A documentary filmmaker who could face more than 30 years in prison for merely capturing images of a climate activist taking part in a direct action has asserted her First Amendment rights, releasing on Friday a statement as well as raw footage taken the day of her arrest.
Lindsey Grayzel, along with cinematographer Carl Davis, was arrested and jailed on October 11 in Burlington, Washington after filming environmentalist Ken Ward, the subject of her current documentary. Ward, who was also arrested, was taking part in a #ShutItDown action to protest fossil fuels and express solidarity with those resisting the Dakota Access Pipeline.
"Freedom of the press is guaranteed by the First Amendment of the United States Constitution. The protections given to the press extend to documentary filmmakers, who bring context to a story that is not possible under the constraints of commercial news outlets," she said in a statement released to news outlets.
"My focus is long form documentary, and I've been working to craft a film about Ken Ward's climate activism for over a year. It is a rare person who will acknowledge the reality of climate change and react not with helplessness, but instead with a determination to do everything in his power to stop or at least slow down the destruction. My job now is to tell Ken's story to the public, and I look forward to finishing this film."
The statement also lists the charges Grayzel faces:
- Burglary, 2nd Degree (Class B Felony): ten years imprisonment, a fine of $20,000, or both.
- Criminal Sabotage, (Class B Felony): ten years imprisonment, a fine of $20,000, or both.
- Assemblage of Saboteurs (Class B Felony): ten years imprisonment, a fine of $5,000, or both.
- Criminal Trespass, 2nd Degree (Misdemeanor): ninety days imprisonment, a fine of $1,000, or both.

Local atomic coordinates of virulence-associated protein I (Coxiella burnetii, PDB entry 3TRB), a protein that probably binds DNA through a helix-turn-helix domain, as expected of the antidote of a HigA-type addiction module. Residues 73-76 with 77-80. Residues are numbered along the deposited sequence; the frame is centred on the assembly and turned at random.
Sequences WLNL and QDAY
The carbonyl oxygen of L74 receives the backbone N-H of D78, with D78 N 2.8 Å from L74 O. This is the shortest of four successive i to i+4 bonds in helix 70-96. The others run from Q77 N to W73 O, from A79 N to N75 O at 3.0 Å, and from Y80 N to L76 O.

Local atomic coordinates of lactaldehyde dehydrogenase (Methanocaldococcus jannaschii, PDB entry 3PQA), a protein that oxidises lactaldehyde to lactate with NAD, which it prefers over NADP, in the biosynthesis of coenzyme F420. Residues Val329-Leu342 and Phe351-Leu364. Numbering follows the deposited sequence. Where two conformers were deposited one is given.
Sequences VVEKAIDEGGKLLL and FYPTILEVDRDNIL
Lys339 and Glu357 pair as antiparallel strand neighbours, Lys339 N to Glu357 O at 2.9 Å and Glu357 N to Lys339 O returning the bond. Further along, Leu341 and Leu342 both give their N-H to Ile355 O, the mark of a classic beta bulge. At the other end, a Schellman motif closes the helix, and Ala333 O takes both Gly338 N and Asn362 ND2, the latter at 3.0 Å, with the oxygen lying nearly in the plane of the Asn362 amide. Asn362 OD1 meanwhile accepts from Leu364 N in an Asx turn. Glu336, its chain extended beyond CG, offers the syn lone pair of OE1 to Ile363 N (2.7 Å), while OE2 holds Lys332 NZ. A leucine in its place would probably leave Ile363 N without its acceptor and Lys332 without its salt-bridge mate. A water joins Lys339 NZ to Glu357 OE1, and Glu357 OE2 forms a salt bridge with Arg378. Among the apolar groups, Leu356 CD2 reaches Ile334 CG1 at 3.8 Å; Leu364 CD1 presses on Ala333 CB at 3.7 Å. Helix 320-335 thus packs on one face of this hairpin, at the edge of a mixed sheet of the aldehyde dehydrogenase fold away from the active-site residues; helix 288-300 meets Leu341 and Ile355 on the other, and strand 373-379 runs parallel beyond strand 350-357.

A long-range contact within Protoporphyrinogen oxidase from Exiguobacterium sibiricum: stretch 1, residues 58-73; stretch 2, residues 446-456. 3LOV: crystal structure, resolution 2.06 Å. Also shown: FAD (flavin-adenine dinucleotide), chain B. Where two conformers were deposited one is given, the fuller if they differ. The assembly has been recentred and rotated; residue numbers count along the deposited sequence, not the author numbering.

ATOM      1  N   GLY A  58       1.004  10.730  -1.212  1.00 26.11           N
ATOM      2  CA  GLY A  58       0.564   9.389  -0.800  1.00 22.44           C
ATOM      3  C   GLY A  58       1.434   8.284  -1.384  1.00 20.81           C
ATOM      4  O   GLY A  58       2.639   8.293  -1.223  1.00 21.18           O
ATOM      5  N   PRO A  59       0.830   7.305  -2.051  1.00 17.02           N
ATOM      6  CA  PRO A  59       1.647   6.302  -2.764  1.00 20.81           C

- Total maximum punishment: 30 years + 90 days imprisonment, a fine of $46,000 or both.
She posted the raw footage captured the day of her arrest to her Vimeo page, which you can see below:
Grayzel's arrest came the same day as that of documentary filmmaker and journalist Deia Schlosberg, who was also filmming a #ShutItDown action. She faces up to 45 years in prison after being arrested in Walhalla, North Dakota, for reporting on the ongoing Indigenous protests against fossil fuel infrastructure.
Theirs were among other "concerning" arrests of filmmakers and journalists in the past month, wrote Sabrina King, policy director at the ACLU of Wyoming.
"There's little question that the severity of these charges are meant to send a chill down the spine of any journalist who dares cover the protests in ways the authorities and fossil fuel industry don't like," she wrote.
"Our country needs dissent. And our country needs its journalists to highlight that dissent and bring to light the injustices perpetuated by unjust laws. Government suppression and intimidation of the climate movement must end now," she concluded.
In its 2016 World Press Freedom Index, Reporters Without Borders ranks the U.S. 41 out of 179 countries.